The Healthy Executive

Does Increasing Oxygen Increase Our Performance?

Oxygen Self-Experiment

Recently a client CEO in the pursuit of elite health got me thinking about the broader connection between oxygen and performance, health, and fitness.

The Self-Experiment Hypothesis

Improvements in my blood oxygen levels may translate to measurable and/or sustainable fitness improvements.


The Science

“We conclude that supplemental oxygen provided during high-intensity training yields higher training intensity and evidence of gains in exercise tolerance.” (American Journal of Respiratory and Critical Care Medicine, 2003).

Oxygen Self-Experiment Protocol

I ran the following experiments on myself over several weeks:

Experiment Possible OutcomeObjective Measure  
SPO2 using H2O2Strength &
Aerobic Capacity
(clinical oxygen
O2 Saturation Strength &
Lean Body Mass
Push ups,
Bench press
Lung Strength Aerobic Capacity VO2 Max
Sustainability Are improvements
significant and lasting?
Compare measures against
baseline and trend over time

The Role Of Oxygen In Your Health

Our bodies process three things: food, liquid, and oxygen. And while we might enjoy eating and drinking more, oxygen provides critical fuel that powers our body. Through a process called oxidation, oxygen chemically changes food nutrients and water into energy. This “oxygen fire” contracts our muscles, repairs our cells, and powers our brain. Plus breathing reduces stress and cleanses our body of toxins.

Oxygen is critical for multicellular existence. Its reduction to water by the mitochondrial electron transport chain helps supply the metabolic demands of human life. The incompletely reduced, reactive oxygen byproducts of this reaction, however, can be quite toxic.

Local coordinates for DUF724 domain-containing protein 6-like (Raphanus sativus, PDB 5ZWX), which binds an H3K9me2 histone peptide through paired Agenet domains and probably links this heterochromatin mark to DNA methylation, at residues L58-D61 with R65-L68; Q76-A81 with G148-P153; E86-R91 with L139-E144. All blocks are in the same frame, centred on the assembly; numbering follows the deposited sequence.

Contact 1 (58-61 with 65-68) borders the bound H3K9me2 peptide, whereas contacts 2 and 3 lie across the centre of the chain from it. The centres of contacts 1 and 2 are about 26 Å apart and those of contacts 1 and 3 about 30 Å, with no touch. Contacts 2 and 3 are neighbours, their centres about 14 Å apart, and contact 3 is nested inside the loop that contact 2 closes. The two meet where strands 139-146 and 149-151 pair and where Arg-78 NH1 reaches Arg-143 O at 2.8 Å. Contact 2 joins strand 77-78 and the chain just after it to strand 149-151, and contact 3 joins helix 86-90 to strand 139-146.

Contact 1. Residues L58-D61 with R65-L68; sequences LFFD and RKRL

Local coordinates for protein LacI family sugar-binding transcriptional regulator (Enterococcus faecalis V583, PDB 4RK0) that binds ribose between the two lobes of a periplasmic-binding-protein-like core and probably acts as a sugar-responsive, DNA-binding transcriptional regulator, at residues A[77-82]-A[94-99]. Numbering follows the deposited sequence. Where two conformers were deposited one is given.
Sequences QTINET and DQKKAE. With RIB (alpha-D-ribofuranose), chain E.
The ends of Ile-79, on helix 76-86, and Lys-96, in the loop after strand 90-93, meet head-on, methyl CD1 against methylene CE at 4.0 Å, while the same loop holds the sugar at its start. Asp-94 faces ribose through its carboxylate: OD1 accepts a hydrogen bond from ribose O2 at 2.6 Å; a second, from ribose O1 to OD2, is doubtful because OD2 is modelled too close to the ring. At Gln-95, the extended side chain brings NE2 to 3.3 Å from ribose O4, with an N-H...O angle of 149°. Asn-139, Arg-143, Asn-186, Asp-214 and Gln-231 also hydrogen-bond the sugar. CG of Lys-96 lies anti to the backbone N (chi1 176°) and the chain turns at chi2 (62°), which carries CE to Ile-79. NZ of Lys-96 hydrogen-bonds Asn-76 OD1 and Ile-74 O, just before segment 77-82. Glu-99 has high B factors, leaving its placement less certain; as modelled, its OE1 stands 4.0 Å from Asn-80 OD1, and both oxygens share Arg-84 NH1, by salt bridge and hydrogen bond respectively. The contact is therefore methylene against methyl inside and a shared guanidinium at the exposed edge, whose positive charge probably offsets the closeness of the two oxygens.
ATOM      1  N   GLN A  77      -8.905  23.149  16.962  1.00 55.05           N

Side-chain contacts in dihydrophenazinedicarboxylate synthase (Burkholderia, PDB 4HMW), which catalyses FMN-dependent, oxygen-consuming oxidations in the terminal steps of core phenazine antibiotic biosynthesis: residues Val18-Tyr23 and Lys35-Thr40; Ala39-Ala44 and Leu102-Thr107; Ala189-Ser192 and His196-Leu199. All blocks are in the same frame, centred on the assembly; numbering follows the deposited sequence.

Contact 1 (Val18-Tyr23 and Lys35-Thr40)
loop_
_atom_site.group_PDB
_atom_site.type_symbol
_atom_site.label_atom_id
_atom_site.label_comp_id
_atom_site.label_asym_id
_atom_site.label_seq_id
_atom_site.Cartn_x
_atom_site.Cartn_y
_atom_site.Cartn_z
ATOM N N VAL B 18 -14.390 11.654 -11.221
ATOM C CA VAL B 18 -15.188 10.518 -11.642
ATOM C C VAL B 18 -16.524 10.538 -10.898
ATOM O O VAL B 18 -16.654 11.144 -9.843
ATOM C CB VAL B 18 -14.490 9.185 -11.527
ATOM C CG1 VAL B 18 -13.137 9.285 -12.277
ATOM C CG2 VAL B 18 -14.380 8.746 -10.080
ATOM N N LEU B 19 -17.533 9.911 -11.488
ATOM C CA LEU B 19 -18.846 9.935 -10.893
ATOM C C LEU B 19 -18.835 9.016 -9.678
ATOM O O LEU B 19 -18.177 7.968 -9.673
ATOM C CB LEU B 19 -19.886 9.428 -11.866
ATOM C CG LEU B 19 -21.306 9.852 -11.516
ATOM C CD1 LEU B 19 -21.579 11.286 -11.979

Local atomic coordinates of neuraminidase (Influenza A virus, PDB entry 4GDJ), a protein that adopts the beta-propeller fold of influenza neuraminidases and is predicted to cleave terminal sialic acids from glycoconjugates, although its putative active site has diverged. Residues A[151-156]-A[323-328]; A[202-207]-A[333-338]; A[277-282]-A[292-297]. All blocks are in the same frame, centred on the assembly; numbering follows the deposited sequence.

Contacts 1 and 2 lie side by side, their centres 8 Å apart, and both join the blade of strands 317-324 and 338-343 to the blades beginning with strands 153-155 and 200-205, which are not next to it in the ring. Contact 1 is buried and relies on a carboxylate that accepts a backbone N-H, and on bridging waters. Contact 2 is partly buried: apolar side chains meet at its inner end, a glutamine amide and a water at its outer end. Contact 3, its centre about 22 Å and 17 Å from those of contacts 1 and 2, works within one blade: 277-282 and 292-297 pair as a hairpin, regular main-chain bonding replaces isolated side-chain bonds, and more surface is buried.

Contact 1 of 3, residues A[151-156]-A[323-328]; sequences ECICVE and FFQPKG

Executives typically work in cities. Although current research is not conclusive, there is a school of thought that suggests urban environments may be lower in oxygen and higher in oxidants compared rural environments.

My Oxygen Experiment Results

These are the results of 3 separate self-experiments (n=1) to improve my performance by improving my oxygen efficiency:

  • Oxygen Saturation – Useful
    • Deep breathing (15-25 deep breaths though the nose) increases Nitrous Oxide (NO) and vasodilates your veins delivering more oxygen to muscles resulting in an average 20% increase in immediate strength.
    • The purpose of increasing immediate strength is to stimulate lean muscle mass growth in the longer term.
      • Caution: Use of a spotter is strongly recommended when handling heavy weights with this technique because of hypocapnia due to hyperventilation.
  •  SPO2 using H2O2 – Not Useful
    • I took a lot of flack for this experiment (ok, maybe orally ingesting hydrogen peroxide is a little weird).
    • My V02 Max (aerobic efficiency) and oxygen-saturated hemoglobin showed no statiscial improvement over 2 weeks.
  • Lung Strength – Not Useful
    • Elevation training masks are currently trendy and based on the theory that restricting breathing leads to stronger and more efficient lungs.
    • I discontinued this experiment based on the latest available research. Bottom line: the theory does not pan out in practice.
Experiment SPO2 VO2 MaxBench
Baseline Data92%-93%
8 x 125
no baseline
SPO2 using H2O293%-95% 47.4
O2 Saturation n/an/a10 x 125
Lung Strengthdiscontinueddiscontinueddiscontinueddiscontinueddiscontinued
Improvement & Sustainability Not statistically significant Not statistically significant 25%15%discontinued


Based on my experimental data (remembering that n=1), deep breathing is a simple and useful technique to boost immediate strength. It increases strength training repetitions and/or weights, which it turn leads to the growth of  lean muscle mass.

In reviewing my other experimental data, I could see no statistical differences between training in rural or urban environments. For a healthy body, it appears that the oxygen regulating systems are self-optimizing and even my bio-hacking attempts were unable to improve on mother nature.

%d bloggers like this: